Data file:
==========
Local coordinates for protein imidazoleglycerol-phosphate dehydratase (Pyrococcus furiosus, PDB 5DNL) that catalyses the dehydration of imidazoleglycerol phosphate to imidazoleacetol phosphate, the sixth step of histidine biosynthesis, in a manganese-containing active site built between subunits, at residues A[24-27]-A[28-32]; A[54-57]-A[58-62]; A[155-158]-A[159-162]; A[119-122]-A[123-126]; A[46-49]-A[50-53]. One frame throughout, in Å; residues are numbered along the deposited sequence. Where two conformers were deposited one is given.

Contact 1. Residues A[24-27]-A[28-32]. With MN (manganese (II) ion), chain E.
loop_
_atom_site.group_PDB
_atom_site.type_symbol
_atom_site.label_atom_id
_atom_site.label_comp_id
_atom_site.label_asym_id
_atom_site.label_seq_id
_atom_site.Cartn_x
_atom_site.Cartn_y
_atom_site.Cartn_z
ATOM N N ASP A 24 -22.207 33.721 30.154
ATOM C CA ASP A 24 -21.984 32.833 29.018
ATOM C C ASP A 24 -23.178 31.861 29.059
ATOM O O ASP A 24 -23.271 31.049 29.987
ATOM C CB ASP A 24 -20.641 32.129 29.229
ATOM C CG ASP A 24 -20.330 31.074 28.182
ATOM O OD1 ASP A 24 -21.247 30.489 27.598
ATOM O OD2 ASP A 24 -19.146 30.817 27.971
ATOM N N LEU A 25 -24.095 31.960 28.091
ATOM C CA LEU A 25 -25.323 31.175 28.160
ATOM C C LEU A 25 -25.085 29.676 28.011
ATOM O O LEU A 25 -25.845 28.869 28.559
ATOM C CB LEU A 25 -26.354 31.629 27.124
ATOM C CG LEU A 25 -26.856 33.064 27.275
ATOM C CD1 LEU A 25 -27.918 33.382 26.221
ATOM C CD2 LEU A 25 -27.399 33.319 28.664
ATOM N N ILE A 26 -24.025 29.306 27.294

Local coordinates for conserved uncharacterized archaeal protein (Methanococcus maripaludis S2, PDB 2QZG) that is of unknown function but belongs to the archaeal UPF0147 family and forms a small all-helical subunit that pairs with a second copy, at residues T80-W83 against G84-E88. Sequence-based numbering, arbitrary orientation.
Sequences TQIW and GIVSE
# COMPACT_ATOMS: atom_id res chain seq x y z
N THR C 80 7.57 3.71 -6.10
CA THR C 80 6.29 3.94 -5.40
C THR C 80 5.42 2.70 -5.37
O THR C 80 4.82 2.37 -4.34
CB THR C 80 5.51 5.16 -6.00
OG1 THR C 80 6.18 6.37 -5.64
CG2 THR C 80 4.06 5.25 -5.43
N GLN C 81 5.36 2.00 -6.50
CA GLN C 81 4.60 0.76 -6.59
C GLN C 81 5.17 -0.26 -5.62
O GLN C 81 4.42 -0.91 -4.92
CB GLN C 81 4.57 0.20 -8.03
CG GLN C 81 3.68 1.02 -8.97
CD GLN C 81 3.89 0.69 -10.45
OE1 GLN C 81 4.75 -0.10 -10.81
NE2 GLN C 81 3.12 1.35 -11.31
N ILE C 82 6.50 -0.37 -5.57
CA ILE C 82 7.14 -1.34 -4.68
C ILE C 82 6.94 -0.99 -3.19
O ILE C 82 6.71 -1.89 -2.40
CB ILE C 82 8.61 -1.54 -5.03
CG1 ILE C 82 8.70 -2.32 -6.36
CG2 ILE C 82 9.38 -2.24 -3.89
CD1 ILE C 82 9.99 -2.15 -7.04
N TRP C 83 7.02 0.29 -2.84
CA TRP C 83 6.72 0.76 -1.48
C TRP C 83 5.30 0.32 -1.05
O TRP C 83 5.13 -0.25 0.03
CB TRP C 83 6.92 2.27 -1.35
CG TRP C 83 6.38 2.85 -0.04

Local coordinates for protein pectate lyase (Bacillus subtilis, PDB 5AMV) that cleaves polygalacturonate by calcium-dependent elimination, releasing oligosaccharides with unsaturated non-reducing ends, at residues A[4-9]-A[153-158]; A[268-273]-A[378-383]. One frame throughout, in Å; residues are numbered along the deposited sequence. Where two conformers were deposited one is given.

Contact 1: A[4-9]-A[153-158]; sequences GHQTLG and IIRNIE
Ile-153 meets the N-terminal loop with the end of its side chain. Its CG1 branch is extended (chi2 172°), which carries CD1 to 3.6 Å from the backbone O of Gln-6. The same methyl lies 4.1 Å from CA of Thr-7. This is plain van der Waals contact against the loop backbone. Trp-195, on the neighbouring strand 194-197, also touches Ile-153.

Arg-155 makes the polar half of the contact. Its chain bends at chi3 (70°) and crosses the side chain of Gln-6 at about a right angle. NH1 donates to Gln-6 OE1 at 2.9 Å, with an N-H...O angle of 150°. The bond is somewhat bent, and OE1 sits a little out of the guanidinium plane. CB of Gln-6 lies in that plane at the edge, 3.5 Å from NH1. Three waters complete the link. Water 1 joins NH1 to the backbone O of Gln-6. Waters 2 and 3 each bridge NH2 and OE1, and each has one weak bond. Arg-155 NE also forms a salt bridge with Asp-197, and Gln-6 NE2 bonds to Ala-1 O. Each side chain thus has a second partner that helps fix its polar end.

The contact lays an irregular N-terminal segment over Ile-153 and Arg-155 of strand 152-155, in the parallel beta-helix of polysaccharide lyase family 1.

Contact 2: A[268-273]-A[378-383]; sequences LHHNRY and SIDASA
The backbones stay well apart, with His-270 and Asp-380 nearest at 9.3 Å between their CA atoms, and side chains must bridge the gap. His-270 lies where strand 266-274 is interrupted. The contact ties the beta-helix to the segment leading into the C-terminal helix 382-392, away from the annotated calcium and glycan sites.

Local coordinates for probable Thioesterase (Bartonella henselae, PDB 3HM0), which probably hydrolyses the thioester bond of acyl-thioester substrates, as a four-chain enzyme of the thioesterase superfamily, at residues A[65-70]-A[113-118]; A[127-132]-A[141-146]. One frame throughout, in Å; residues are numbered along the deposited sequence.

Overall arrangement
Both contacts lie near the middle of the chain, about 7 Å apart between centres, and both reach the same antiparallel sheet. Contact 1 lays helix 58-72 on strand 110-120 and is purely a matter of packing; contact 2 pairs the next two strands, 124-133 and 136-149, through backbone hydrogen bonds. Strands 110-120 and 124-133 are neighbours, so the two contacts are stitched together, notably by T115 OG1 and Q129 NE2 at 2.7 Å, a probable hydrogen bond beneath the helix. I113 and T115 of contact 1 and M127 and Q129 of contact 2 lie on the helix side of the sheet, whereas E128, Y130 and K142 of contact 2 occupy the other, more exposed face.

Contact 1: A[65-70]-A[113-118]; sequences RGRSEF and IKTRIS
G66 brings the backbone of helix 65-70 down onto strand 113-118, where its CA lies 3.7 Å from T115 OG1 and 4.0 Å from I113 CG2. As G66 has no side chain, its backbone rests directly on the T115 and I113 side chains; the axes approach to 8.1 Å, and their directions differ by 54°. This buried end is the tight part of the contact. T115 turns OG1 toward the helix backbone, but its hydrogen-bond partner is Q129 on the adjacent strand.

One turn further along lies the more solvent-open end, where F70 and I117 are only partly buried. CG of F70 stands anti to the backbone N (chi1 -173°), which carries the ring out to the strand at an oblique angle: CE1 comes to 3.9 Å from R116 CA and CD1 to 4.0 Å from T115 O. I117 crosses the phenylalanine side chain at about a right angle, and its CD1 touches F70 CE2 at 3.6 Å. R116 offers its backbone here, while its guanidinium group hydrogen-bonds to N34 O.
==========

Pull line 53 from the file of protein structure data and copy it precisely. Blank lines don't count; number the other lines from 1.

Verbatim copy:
CB ILE C 82 8.61 -1.54 -5.03